UPDATED, 3/22 at 1:55 p.m. Two days after a Portland-based “interfaith religious group” launched a ballot initiative campaign to ban so-called “assault weapons” in Oregon, a Seattle Times editorial is calling for the same effort in neighboring Washington, effectively turning the Pacific Northwest into a gun rights battleground.
The original Oregon proposal, Initiative Petition 42 and the replacement measure, Initiative Petition 43, contain language that alternately would require Oregon gun owners to register their guns, move them out of the state or surrender them. Anyone moving to the state after the initiative takes effect appear to have three options:
- Surrender the gun to a law enforcement agency for destruction;
- Transfer the firearm to a licensed firearms dealer for sale or transfer;
- Render the firearm permanently inoperable.
Even before the initiative was announced, the Oregon Firearms Federation released a statement that included this: “It is essential that you inform every gun owner, and every potential gun owner that this dangerous initiative is in the works. Make sure every person you know who believes in freedom is registered to vote and is paying attention. Voter turnout is essential. We cannot allow Multnomah County to, once again, rob us of our rights.”
The Washington-based Citizens Committee for the Right to Keep and Bear Arms, came out swinging.
“The language in this initiative absolutely puts the lie to any and all claims by the gun control crowd that ‘nobody wants to take your guns’,” said CCRKBA Chairman Alan Gottlieb. “We’ve known the true intent of the anti-gun movement for decades, and we’ve been criticized as cranks and paranoids by condescending newspaper editorials and liberal pundits for being honest about it. The registration provision is deceptive, because history has demonstrated that registration will eventually allow the government to take those firearms or order their removal, like they did in New York City a few years ago.”
That was before the Seattle Times editorial appeared. The newspaper – many in the firearms community will say the Times editorial board is using the First Amendment to attack the Second – declared that, “The Alliance for Gun Responsibility, the Washington group that successfully sponsored previous gun initiatives, should put another on the ballot banning semi-automatic rifles and large capacity magazines.”
“Being told to register, get rid of your guns or face felony charges is not ‘gun safety’ or ‘gun reform,’ it’s blatant demagoguery in the guise of public safety.”—Alan Gottlieb, Citizens Committee for the Right to Keep and Bear Arms
Oregon anti-gunners will need 88,000 signatures to get their proposal on the November ballot. It would take far more signatures to get a ballot measure ready for November in Washington, but the deep pockets Alliance could easily fund an effort with paid signature gatherers.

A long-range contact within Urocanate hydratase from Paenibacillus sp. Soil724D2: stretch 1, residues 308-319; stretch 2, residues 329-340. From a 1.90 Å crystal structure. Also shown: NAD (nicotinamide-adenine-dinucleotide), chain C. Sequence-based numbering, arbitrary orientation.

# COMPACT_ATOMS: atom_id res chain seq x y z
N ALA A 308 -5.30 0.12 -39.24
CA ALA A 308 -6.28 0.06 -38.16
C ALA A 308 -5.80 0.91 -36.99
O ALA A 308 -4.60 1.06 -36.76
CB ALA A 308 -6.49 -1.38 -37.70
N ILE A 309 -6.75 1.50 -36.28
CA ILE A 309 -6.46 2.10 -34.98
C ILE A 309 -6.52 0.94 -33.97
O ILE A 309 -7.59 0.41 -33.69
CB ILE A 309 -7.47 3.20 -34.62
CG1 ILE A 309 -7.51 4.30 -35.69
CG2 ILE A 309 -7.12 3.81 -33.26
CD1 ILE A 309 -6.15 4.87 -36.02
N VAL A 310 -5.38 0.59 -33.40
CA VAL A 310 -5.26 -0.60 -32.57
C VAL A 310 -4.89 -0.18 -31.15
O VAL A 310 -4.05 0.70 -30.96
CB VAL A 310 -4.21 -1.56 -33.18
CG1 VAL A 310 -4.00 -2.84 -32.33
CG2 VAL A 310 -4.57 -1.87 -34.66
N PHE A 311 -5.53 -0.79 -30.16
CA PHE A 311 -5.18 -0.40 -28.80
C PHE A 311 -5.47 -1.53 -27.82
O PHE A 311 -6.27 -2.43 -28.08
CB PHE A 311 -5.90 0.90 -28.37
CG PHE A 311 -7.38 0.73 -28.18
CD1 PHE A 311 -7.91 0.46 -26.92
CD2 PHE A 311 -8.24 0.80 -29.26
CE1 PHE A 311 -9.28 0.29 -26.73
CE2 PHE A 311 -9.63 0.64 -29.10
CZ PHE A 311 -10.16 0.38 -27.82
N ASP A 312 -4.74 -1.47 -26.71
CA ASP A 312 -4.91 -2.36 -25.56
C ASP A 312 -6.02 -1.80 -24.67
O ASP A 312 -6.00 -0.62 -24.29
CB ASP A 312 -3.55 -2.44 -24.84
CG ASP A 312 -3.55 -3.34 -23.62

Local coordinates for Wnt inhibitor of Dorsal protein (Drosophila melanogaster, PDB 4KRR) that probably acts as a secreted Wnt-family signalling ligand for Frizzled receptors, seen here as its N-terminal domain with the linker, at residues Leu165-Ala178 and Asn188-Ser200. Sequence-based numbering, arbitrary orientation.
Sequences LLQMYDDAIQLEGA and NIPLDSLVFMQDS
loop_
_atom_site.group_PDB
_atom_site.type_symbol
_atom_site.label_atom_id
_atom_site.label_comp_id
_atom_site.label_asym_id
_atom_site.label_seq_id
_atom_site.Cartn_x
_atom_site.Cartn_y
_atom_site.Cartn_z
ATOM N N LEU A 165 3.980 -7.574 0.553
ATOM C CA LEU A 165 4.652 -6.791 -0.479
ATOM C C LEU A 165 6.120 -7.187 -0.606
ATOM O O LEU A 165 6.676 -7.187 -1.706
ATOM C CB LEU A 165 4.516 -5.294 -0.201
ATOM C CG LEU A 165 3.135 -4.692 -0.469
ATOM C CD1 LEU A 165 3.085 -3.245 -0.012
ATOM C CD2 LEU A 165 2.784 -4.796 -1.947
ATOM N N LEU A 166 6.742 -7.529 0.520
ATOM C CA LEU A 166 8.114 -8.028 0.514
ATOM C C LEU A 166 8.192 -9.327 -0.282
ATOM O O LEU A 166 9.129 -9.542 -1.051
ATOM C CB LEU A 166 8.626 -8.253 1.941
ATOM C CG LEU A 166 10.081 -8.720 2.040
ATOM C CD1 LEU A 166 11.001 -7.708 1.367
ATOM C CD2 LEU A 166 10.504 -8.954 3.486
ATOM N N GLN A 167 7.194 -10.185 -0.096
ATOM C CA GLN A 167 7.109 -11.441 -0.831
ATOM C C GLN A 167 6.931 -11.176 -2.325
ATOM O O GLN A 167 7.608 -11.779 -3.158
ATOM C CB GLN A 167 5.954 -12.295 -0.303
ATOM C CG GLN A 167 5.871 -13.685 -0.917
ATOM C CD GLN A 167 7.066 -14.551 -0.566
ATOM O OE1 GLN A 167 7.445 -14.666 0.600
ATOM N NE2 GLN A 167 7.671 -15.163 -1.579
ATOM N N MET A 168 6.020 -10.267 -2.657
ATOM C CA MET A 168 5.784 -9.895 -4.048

In its editorial, the newspaper demonized the guns it wants banned as “semi-automatic tactical weapons” and “military-style assault rifle(s).” There are millions of semi-auto modern sporting rifles in private hands. If everybody who owns one or more of these guns was a public menace, that would be evident.
In his statement about the Oregon campaign, Gottlieb had some observations that could – and likely will – apply equally north of the Columbia River if the newspaper gets its wish.
“What’s sad is that many Oregon voters will believe the beguiling sales pitches sure to come from signature gatherers and then gun ban advocates as they promote this measure,” he said, adding, “Remember how prohibition worked so well against alcohol and illegal narcotics.”
But he also had this to say: “So now the true nature of the gun prohibition movement is out there for everyone to see…The gun control effort is no longer hiding its true intent, which is to ban guns, disarm law-abiding citizens and turn the Second Amendment into eraser dust.”
There is something else. In Austin, Texas, authorities are continuing to investigate the now-deceased alleged random bomber. Whatever else that individual did, he demonstrated that people intent on committing mayhem don’t need guns.
In the aftermath, nobody is blaming the “easy availability” of bomb-making materials, either. The finger of blame is pointed straight at 23-year-old Mark Anthony Conditt, the person linked to the bombings. Fox News is reporting that he apparently had a list of future targets.
At age 23, if he had wanted to buy a semi-auto rifle, he would have been able to do that under the law passed recently in Florida and proposed elsewhere to raise the minimum age limit to 21 for buying rifles or shotguns. This is presuming the suspect had a clean prior record.
Penalizing law-abiding gun owners and treating their rights as government-regulated privileges for crimes they didn’t commit may not pass constitutional scrutiny. Bans on semi-autos have been adopted in six states, but there are 44 other states where they haven’t been banned, and the U.S. Supreme Court has not weighed in directly on whether such firearms – which would presumably be required for militia service if circumstances ever reached that point – are protected by the Second Amendment.